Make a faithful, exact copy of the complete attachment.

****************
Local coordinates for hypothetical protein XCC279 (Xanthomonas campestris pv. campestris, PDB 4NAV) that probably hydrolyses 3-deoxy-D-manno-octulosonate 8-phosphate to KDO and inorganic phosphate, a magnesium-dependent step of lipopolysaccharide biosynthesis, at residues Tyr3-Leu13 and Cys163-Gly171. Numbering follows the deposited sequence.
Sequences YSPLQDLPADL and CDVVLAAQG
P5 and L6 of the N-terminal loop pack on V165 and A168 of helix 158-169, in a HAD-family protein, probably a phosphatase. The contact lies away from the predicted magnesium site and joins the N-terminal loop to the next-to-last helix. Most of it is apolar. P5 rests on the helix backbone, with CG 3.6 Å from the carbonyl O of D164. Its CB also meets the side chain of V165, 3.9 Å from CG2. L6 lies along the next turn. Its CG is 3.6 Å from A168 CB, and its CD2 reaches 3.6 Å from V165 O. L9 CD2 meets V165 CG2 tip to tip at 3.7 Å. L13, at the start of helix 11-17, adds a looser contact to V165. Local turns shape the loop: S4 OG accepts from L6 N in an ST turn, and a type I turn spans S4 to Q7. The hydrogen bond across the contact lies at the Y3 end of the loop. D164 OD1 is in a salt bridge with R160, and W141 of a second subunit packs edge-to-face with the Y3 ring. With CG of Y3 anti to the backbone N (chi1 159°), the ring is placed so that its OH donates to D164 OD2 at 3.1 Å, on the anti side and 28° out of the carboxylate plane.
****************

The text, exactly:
Local coordinates for hypothetical protein XCC279 (Xanthomonas campestris pv. campestris, PDB 4NAV) that probably hydrolyses 3-deoxy-D-manno-octulosonate 8-phosphate to KDO and inorganic phosphate, a magnesium-dependent step of lipopolysaccharide biosynthesis, at residues Tyr3-Leu13 and Cys163-Gly171. Numbering follows the deposited sequence.
Sequences YSPLQDLPADL and CDVVLAAQG
P5 and L6 of the N-terminal loop pack on V165 and A168 of helix 158-169, in a HAD-family protein, probably a phosphatase. The contact lies away from the predicted magnesium site and joins the N-terminal loop to the next-to-last helix. Most of it is apolar. P5 rests on the helix backbone, with CG 3.6 Å from the carbonyl O of D164. Its CB also meets the side chain of V165, 3.9 Å from CG2. L6 lies along the next turn. Its CG is 3.6 Å from A168 CB, and its CD2 reaches 3.6 Å from V165 O. L9 CD2 meets V165 CG2 tip to tip at 3.7 Å. L13, at the start of helix 11-17, adds a looser contact to V165. Local turns shape the loop: S4 OG accepts from L6 N in an ST turn, and a type I turn spans S4 to Q7. The hydrogen bond across the contact lies at the Y3 end of the loop. D164 OD1 is in a salt bridge with R160, and W141 of a second subunit packs edge-to-face with the Y3 ring. With CG of Y3 anti to the backbone N (chi1 159°), the ring is placed so that its OH donates to D164 OD2 at 3.1 Å, on the anti side and 28° out of the carboxylate plane.